Subway security cameras: Congress wants answers from MTA

You can now add members of Congress to the growing list of elected officials frustrated by the lack of specifics regarding what happened with the security cameras inside a subway station where a gunman fled from the scene of a mass shooting. And Rep. Ritchie Torres of the Bronx said this is especially troubling considering that Congress has given the Metropolitan Transportation Authority tens of millions of dollars in just the last couple of years for transit security.

"The public has a right to know whether the MTA is spending those dollars efficiently to secure the subway system," said Torres, one of 16 members of Congress who have signed a letter to MTA CEO Janno Lieber.

"We write to urge you to be more transparent regarding how your agency utilizes Federal funding to secure the subway system and protect riders," the letter reads in part.

The MTA has confirmed that cameras in three stations in Brooklyn that might have been able to capture images of suspected shooter Frank James were not functioning. But the MTA insists those are the only three stations in the entire subway system, which includes 10,000 cameras, that were not working. 

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"I find the claim that all their cameras but those three at the scene of the shooting to be highly questionable," Torres said. "So the public deserves the truth. The public deserves transparency."

Congress wants to know:

  • How the MTA has used federal funding over the past two years
  • How much has gone to the camera system
  • How often the cameras are checked and by whom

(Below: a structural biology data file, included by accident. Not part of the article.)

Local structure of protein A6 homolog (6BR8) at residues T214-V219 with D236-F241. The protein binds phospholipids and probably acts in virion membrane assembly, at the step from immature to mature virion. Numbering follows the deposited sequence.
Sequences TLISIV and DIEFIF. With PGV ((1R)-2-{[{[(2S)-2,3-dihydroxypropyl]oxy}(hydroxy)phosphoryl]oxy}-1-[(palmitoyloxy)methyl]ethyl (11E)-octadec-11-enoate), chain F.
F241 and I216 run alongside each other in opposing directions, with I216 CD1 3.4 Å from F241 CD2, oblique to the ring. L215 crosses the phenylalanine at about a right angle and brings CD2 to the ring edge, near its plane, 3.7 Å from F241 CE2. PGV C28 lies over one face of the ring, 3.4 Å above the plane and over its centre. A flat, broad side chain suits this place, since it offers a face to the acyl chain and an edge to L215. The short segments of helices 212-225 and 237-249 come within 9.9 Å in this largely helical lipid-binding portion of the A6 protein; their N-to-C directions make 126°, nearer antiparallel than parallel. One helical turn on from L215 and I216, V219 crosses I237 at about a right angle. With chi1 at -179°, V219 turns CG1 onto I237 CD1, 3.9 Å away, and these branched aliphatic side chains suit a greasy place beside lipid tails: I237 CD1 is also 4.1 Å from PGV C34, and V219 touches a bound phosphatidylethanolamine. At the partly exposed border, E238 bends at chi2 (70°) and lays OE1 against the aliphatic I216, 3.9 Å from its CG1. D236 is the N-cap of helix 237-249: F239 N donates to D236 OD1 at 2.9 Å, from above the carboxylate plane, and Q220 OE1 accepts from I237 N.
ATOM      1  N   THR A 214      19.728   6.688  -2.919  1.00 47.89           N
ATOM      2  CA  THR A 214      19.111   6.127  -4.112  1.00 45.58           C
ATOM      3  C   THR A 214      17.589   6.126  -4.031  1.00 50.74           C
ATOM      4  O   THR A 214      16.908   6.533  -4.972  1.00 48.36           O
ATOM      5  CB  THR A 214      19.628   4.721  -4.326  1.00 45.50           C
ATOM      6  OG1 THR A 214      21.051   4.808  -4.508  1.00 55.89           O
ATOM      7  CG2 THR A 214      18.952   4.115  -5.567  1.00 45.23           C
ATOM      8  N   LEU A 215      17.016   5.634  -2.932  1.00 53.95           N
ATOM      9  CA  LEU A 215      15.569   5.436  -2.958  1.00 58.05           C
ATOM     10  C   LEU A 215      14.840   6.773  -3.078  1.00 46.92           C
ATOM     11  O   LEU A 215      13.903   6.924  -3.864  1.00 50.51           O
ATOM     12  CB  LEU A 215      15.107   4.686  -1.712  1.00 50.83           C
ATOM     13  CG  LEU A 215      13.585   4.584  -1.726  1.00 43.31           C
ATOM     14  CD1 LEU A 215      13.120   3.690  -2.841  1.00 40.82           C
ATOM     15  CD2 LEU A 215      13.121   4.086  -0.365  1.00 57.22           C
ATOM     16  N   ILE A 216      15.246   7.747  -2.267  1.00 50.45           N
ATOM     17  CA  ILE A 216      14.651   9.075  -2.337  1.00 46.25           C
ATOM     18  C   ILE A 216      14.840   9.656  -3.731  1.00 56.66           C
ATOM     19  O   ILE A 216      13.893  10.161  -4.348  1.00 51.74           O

The signers of the letters want answers by April 30.

"We have a right to know whether these taxpayer-funded cameras are working," Torres said.

An MTA spokesperson told FOX 5 NY that the agency will give the lawmakers a detailed response and that video and other evidence throughout the transit system "was critical in helping to identify suspect Frank James."

At an unrelated public event on Friday morning, Gov. Kathy Hochul and MTA CEO Janno Lieber briefly spoke about the letter from members of Congress.

"I also just want to say I understand the concern. I'm a former member of Congress. People have questions. They'll get the answers they need. That's important," Hochul said. "People need to feel safe and secure, and we can always strive to do better. And I appreciate the leadership of the MTA, who you'll hear from in a second on this very issue, but this is an important issue to get it right."

Lieber then added that despite the problems with the three cameras, many others captures images of the suspect on that day. He said the MTA provided the NYPD with 36 videos to help in the investigation. 

"And many of those, we had several images of the suspect —  getting on the train, getting off the train, riding a bus and so on. We had MetroCard data, so we worked intensely with the police supporting that based on those camera resources and the camera," Lieber said. "We made [cameras] a priority, so we made it a goal to have a camera in every station and we got there in a few short years cost us hundreds of millions of dollars and we did that."

He said the failure rate of the cameras is about 1%.

With FOX 5 NY Staff.